Photos by Kenzie Petty and City of Des Moines
As spring blooms all throughout the Midwest, people are enjoying the outdoors more. With lakes, flourishing greens, and unique flowers, Iowa is no stranger to natural beauty. But with great beauty, comes great responsibility.
Despite not even being in the top 50 percent of eco-friendly states, according to Wallethub’s 2018 Greenest States, Iowa still has many initiatives geared toward a more eco-friendly environment. The Greenest States study occurs every year, and compares states on 23 key factors, including LEED-certified buildings per capita (a rating system based on the sustainable function of a design) and energy consumption from renewable resources.
“I hear people say that urban farming is not a sustainable or viable business, but I disagree,” – Jenny Quiner
One of the bigger movements toward a better environment that is gaining momentum in Iowa, and was heavily present at an Earth Day event at the Greater Des Moines Botanical Garden, is sustainable farming practices. This event provided visibility for over a dozen eco-friendly Iowa businesses. Sustainable farming is seen as vital to many Iowa farmers because of the responsibility they have as one of the top 10 agricultural states in the US, according to the United States Department of Agriculture.
“I think sustainable farming is critical, and to me, it focuses on soil health,” says Jenny Quiner, owner and operator of Dogpatch Urban Gardens. “Here in Iowa we are blessed with great soil, but too many farmers take that for granted.”
At Dogpatch Urban Gardens, Quiner and her family use sustainable and regenerative farming practices to enhance the environment while organically growing produce. Her overall goal is to enhance the local community while creating a good model for successful urban farming and inspiring others to start their own businesses.
“I hear people say that urban farming is not a sustainable or viable business, but I disagree,” Quiner says.
And the eco-friendly movements are not isolated to farms. All over Iowa, companies are working toward incorporating more conservational practices.
RecycleMe Iowa, with the slogan “Don’t Be Trashy, Recycle!” has been helping civilians and businesses in Iowa be more environmentally-friendly since 2010. It is an affordable, full-service recycling company. With indoor and outdoor pickup options, zero-waste consultation, and full recycling services for events of up to 30,000 attendees, its mission is to add convenience to recycling. Before RecycleMe Iowa, there was no local and affordable option for recycling. Fittingly, the organization was born on Earth Day.
“We like to think globally, but act locally,” – Christine Eckles
Another business that was highlighted on Earth Day was Des Moines’ Blank Park Zoo. It is the only zoo in Iowa that is accredited by the Association of Zoos and Aquariums (AZA), meaning it upholds standards for both animal welfare and conservation.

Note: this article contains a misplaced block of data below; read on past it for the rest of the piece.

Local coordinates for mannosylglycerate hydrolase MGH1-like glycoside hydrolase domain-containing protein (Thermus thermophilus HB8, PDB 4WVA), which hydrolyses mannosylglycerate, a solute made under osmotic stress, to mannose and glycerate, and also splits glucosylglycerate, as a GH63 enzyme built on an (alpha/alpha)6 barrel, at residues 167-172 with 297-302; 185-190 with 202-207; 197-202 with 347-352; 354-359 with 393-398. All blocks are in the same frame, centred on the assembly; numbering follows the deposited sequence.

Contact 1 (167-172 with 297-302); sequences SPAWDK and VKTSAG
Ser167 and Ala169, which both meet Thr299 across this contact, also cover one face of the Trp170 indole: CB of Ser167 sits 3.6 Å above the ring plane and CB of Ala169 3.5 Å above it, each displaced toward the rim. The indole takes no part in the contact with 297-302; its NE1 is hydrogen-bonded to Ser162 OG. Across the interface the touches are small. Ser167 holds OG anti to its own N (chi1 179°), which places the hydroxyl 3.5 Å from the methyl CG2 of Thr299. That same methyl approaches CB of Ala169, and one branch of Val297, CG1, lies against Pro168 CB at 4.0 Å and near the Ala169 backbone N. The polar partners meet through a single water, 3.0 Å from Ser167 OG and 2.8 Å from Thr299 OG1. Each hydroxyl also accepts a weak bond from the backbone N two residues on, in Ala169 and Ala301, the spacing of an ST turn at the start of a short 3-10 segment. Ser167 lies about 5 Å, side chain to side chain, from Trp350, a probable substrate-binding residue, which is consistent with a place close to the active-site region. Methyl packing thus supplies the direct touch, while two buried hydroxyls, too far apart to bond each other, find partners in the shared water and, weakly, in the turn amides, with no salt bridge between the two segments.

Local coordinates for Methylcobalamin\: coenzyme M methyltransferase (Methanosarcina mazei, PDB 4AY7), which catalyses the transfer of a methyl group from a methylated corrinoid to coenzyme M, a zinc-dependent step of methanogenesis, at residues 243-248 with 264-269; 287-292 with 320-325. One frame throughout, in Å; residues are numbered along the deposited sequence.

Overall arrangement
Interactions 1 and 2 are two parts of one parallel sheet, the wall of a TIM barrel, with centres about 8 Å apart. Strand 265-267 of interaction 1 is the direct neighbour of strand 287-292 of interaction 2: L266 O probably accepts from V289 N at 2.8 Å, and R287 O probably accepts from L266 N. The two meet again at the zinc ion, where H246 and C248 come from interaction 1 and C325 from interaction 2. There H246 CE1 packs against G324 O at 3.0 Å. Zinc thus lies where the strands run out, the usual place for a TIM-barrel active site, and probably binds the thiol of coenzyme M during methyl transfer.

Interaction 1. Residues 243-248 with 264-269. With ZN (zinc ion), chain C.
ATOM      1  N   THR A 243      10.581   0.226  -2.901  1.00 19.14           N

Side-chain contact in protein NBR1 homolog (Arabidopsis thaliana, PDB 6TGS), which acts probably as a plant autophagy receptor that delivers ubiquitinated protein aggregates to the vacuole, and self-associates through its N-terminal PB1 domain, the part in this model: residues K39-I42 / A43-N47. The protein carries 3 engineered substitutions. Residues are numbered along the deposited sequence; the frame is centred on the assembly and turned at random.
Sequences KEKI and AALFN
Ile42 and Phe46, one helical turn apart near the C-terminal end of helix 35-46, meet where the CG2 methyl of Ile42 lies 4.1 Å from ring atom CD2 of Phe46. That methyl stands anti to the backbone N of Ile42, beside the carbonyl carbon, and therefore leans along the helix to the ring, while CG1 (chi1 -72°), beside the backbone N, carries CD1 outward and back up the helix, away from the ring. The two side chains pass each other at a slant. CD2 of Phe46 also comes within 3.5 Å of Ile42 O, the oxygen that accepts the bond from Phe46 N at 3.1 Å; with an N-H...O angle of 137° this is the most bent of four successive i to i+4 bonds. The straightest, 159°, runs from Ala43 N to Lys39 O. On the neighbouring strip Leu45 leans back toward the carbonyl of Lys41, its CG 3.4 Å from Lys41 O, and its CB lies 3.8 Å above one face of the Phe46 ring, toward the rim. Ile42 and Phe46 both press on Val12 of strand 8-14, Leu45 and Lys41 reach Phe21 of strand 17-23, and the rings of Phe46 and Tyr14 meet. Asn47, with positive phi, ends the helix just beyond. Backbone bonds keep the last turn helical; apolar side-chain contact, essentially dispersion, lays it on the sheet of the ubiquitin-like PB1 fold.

Participating in Earth Day and other environmentally conservative practices has been vital to the zoo since the beginning.
“We started with Trash Bash about 8 years ago, and it is part of mission here, which is essentially conservation,” says Christine Eckles, director of volunteers and guest engagement. “We want to think globally, but act locally. It is just as important to us what happens in Madagascar as it is [in] Iowa.”
Trash Bash is an Earth Day action program for the environment where volunteers set out all around Des Moines to pick up trash and clear brush. Many different businesses, organizations and governments collaborate to make this event happen.
Blank Park Zoo also formed a partnership with Trees Forever, Iowa National Heritage Foundation and Des Moines Parks and Recreation to implement a program called Upcycle. This program works to remove invasive plant species from the woodlands, like honeysuckles or dogwoods, and turn them into browse for animals at the zoo. This process creates a new purpose for something that would be otherwise be intrusive or tossed away, or “upcycling.”
Iowa is working toward moving up in the Greenest States ranking for 2019. Eco-friendly organizations are partnering up with other initiatives to create events that combine both fun for the community and sustainable practices.
In the summer of 2018, the Des Moines Arts Festival is hosting the Green Arts Sustainability Program, which ensures that the festival has the most minimal effect on the environment possible while also remaining a world-class event. Vinyl banners used during the Festival will be recycled and made into tote bags and find other uses rather than being deposited in the landfill thanks to Green Arts. Other initiatives of the program include powering all generators used during the event with sustainable fuel and requiring all food vendors to use compostable plates, utensils, napkins, and containers.
The Green Arts Sustainability Program was named the “Best Green Program” by the International Festivals & Events Association.
As programs like these are created and developed, and businesses continue to partner with sustainable organizations, Iowa can continue to highlight its name in the movement for a healthy earth.
Be a part of RecycleMeIowa by filling out this form.
Volunteer for next year’s Trash Bash here.